What other questions are you asking in agriculture?
We have different ProtoCos and questions in the aforementioned areas and more.
You don’t want to disclose the other areas you’re looking at?!
We’re just busy working on them. Stay tuned in the future.
What’s your priority when assessing founding teams?
We are not assessing founding teams per se, because we are the originators and founders of the companies. That said, we try to build the best teams we can to develop and grow our companies. We’ve been lucky with what’s been going on in the agriculture industry with the major acquisitions, and this consolidation is giving us an opportunity to hire really good talent. For example, the chief scientific officer of Inari, Catherine Feuillet, was the global head of traits at Bayer, and her credentials are outstanding, including her work on sequencing the wheat genome, an effort that was just completed. We are lucky to have her. We also like to bring in people with no expertise in agriculture, such as entrepreneurs and scientists from other fields who are exceptional, can question a lot of the dogma in these fields, and who have already created a lot of innovation. But it is true that finding really good talent is an ongoing challenge for everyone in life sciences.
Why aren’t others approaching agtech innovation in the same way as Flagship?
I don’t know. I’ve been here for five years and have benefitted from the experience of a team that’s been doing this for 17 years. There have been a lot of learnings on the way.
What have you learned during your five years at Flagship?
Talent acquisition is a critical part of our process because excellent ideation, iteration, development and execution is about people. Getting the right teams in place is the most important thing.
How do you look at developing business models for your companies?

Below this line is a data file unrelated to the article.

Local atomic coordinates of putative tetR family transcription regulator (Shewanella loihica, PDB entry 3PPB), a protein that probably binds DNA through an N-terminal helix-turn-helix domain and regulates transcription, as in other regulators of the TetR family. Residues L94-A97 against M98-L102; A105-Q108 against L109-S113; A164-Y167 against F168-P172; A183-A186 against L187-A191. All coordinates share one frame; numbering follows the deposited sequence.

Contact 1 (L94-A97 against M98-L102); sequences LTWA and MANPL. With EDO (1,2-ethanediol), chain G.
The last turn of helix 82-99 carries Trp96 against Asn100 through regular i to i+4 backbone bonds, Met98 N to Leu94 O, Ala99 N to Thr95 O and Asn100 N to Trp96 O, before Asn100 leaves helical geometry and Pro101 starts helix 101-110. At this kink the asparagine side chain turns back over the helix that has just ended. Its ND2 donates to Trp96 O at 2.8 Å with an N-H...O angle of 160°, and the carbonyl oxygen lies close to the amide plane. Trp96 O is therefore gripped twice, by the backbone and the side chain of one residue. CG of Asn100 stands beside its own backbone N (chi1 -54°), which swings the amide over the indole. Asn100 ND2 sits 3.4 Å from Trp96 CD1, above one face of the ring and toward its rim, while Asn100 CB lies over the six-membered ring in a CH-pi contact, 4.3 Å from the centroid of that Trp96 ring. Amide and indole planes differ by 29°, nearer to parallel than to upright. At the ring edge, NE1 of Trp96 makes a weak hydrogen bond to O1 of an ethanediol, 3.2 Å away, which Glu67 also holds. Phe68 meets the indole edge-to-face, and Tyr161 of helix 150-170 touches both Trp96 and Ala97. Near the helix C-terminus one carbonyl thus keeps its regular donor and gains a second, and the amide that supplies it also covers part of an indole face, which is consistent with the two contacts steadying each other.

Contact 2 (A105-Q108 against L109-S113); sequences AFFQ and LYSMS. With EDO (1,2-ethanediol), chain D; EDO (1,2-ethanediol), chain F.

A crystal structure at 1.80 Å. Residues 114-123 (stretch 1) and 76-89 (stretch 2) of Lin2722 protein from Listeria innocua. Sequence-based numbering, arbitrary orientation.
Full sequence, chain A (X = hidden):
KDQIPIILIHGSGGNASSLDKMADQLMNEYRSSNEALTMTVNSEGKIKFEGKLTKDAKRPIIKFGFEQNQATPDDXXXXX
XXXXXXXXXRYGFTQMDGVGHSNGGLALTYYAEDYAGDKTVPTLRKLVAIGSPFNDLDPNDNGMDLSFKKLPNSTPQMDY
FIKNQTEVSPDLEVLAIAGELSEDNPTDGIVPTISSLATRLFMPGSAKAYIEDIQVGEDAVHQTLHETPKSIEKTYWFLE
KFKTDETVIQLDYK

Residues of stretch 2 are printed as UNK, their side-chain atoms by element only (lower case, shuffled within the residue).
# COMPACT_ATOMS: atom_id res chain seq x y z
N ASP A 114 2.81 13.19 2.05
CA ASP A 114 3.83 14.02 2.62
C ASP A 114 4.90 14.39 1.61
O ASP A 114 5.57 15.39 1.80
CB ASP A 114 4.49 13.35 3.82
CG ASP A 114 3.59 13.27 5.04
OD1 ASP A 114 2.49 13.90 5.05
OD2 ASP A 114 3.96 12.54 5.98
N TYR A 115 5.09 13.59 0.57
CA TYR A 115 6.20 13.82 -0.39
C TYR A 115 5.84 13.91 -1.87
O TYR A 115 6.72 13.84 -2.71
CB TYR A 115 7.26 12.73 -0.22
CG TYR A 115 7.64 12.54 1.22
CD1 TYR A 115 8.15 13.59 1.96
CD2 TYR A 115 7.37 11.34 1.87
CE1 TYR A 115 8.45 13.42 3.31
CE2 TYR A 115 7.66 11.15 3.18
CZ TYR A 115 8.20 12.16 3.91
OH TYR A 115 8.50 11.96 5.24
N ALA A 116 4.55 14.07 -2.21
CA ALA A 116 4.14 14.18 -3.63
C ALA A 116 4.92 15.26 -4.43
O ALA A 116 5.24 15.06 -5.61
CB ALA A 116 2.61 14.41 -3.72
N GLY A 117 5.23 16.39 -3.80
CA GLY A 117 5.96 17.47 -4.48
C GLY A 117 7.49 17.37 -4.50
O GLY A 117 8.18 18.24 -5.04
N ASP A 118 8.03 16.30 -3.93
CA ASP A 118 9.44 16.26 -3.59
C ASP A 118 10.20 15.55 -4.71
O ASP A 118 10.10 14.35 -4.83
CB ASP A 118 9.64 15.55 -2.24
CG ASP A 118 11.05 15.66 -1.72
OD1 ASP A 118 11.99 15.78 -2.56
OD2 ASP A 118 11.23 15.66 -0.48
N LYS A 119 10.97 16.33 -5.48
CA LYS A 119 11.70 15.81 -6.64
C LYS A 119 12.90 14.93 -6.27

Flagship likes to conceive platform companies. We like these platforms to be in areas where we don’t need to spend 12 years developing one trait and spending $150 million or more. With new technology around digital, biologicals, and plant breeding, now you can go to market quickly. If you have the talent, the financial resources, and the technology, you can develop multiple products. In the past, this was not possible in agriculture, but now it is. So, the next thing you need to ask is “what is the best business model?” There is probably no single answer to that, but rather multiple options. This gives us the opportunity to consider different models for different companies.
You have yet to settle on a business model for Inari, but for Indigo, the business model defines the company in many ways and there is a realization that innovative business models could be key to successful agtech companies. Do you think innovative business models are a necessary trend in agtech?
All great entrepreneurs are open-minded, while being opportunistic and strategic at the same time if they have the right resources at hand. When companies implement business models they think could work, that process may also open unexpected pockets of value to take advantage of. For example, Indigo is pioneering different business models and implementing them. When we conceived of Inari in 2016, we started talking about business models from day one. There are multiple options the company could follow, and the executive team is evaluating different alternatives.
I don’t know much about CiBO, can you tell me more?
CiBO emerged from an exploration and a hypothesis that a scientific understanding at a systems level is key to enabling successful digital approaches in agriculture. The platform we’re building is grounded in science, and we are developing a systems-based approach to understand scientifically how the plant grows, how it interacts with the soil and the environment, and how this whole system interacts with farmers’ practices. CiBO, which now has 125 employees, is already working intensively with customers and partners in multiple geographies to solve big problems related to food security, acceleration of innovation, improving profitability of businesses and operations, and protecting natural resources.
Do you have any concerns about how the agtech market has developed over the last five years?
The space has changed a lot in the last five years, and, in my opinion, it’s only the beginning. I’m looking forward to the next five years— I’m very excited about the future of agtech.